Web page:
You can do all of this in HTML TADS, if you’re not aiming for multiplayer support. Just for what it’s worth.
Otherwise, I personally agree that graphics don’t really add much, while sound can, but I also feel more strongly that it’s up to player preference.
(I’m sorry but this is something I know about lol)
UI design specifically means the audio/visual design of the menus and buttons and their placements. UX design specifically means the way these elements react to the player, how the menus are layered or sequenced, and how the player can interact with the UI.
I’m surprised none have mentioned things like Zork Zero. For me, puzzles like the Towers of Bozbar and Double Fanucci were really good, because it got me to step out of the game and actually process what’s happened so far. You guys may not like it, I dunno.
Also art can push a game if it’s done well. I really think the BBC’s 20th and 30th anniversary version of the Hitchhiker’s Guide to the Galaxy was a step-up from the original, obviously depending on the game. Probably games such as Suspended or Counterfeit Monkey couldn’t really have images. (Though CM’s map was a nice addition.)
Regarding hyperlinks, I have to agree with @HanonO. The fumbling process occurs quite a lot. It’s not one I like, and would generally go against it if the section isn’t a non-parser section (example: Towers of Bozbar in ZZ).
Of course, we all have different views, but… yeah, I’m on the images side. (Only if you can get away with it: a game with half-baked images or image placement is even worse than without.
That’s good to know, but I think I’m gonna avoid all multimedia for now. I’m already struggling with the urge to over-detail every room in order to feel like it’s finished and I can properly move on, which is causing a massive unnecessary time sink, adding more vectors for yak shaving is not a good idea for me
Appreciate the explanation. I used to do UI design and do functional documentation as well. I always thought UI design was a part of that other side, but now that I think about it, there were graphic guys at work that made some pretty amazing interfaces without much concern about usability. Slackers!
One example I can think of where images would be irreplaceable is something like maps or diagrams for puzzle-y machines. To say the same in text would be a nightmare. How to use these and be accessible, I don’t know. The easy answer is “don’t use them”, but then that limits the type of experience you can provide.
On hyperlinks, I have an example from my current game. In the game is a computer with a particular interface which is not hard to run, but it requires new verbs (CLICK ON ...) and to streamline the situation there’s really only a few choices. No problem for a curious or experienced parser player. But for everyone else, it’s much easier to offer a hyperlink on the monitor’s description so you the player can literally click it, and it fills in the command for you.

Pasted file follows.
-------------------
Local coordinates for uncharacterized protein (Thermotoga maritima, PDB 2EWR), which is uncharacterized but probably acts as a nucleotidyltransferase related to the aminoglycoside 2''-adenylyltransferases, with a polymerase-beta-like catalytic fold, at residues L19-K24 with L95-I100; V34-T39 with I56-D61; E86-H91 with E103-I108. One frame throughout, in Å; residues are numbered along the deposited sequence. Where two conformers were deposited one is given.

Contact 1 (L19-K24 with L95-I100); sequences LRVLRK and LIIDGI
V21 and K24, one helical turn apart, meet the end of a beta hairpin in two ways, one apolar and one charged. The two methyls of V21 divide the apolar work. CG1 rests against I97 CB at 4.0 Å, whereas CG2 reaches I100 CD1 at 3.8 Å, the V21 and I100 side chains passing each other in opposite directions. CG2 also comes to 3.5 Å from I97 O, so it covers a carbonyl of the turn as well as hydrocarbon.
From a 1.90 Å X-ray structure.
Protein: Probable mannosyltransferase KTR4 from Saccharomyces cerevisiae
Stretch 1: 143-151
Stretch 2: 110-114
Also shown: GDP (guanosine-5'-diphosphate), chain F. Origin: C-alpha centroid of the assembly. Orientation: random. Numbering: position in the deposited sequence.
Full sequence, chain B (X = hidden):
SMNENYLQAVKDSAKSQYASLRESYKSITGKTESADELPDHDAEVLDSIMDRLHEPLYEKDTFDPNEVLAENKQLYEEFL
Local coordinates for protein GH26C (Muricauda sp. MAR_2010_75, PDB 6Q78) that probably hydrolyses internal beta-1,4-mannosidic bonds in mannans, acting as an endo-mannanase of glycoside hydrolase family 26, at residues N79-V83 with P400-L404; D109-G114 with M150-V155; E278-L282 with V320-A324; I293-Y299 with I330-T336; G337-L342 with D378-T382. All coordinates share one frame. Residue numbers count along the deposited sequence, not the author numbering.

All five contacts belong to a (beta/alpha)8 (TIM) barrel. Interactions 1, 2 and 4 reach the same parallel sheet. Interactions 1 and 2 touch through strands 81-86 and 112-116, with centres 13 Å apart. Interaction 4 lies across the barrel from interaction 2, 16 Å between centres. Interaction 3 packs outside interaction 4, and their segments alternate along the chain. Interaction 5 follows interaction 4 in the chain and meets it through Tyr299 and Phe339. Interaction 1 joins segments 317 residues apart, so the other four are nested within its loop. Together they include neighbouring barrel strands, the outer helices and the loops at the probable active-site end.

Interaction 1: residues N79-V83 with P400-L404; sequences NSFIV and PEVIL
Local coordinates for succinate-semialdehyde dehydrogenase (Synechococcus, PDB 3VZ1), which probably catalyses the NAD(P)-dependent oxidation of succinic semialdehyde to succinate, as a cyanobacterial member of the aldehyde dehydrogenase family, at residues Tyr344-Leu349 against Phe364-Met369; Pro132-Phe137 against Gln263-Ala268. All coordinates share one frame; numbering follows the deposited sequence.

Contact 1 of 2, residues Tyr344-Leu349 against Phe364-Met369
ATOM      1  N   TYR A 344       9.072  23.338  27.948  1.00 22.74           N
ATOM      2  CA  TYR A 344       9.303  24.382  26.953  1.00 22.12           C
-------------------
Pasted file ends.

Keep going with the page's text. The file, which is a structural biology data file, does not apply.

Unfortunately the way this rolls out in TADS 3 land (AFAIK) is that you can only offer these experiences in a dedicated interpreter, or provide the more accessible web versions that can’t do HTML stuff.
some aspects of my reply will surprise old-timers, whose surely remember my critique of late Panks’s taste in colouring his works, but I consider myself a pioneer of using “enhanced text” (beginning in C64 era, I discovered, mid-80s that appropriate POKE 53280 and/or POKE 53281 enhances the narration, go figure that the pair of numbers above are unerasable ROM in my brain…), hence my critique on the inconsistent support of bold/italic/underline styles in 'terps (as my “scroll of styles” showed…) and colours. And there’s also the recent usage of textual smileys, as in ; ) re “winking” !
so, there’s a substantial way of improving the main art form, with appropriate use of styles and\or fg/bg colours. All is needed is a consistent support from 'terps… not an easy proposition, I fear.
Well, Web UI TADS needs you to be running the game on a dedicated server, using a seemingly-modified version of the language. It’s not like you can make a Web UI game and have it work in Parchment, and not a lot of people have a spare server to host things on for themselves.
Also working on your game and iterating on it in Web UI is an absolute nightmare. Someone was posting here about it once, and he had to upload the game to the server, wait for that version to go live, then test it from his personal computer as a client. He was asking if there was a way to test it locally on his machine, but I don’t remember any answers coming of it. I’m guessing you would need to set up a server on your coding rig, and have the computer basically connect to itself, and restart the server and reconnect every time you need to test it.
EDIT: Also also, I remember there being a discussion around the problems of needing a game to be hosted on a specific server while submitting it to a comp, instead of just sending a game file.
There is a way to do that, figured it out when I was messing with Web UI the day before yesterday. Just run the Web UI game in FrobTADS with network permissions set to permissive (frob -N 0 [game]). It’ll run it locally on your machine and give you a link on localhost to visit in your browser to play the game. It works very well!
So this is essentially correct:
I’m guessing you would need to set up a server on your coding rig, and have the computer basically connect to itself, and restart the server and reconnect every time you need to test it.
But it’s not a bad thing, certainly not as negative as you’re making it sound. That’s the normal set up and development cycle of modern web apps and websites. Serve them up on the local machine with NodeJS or Django or whatever, have your browser connect to local host, etc.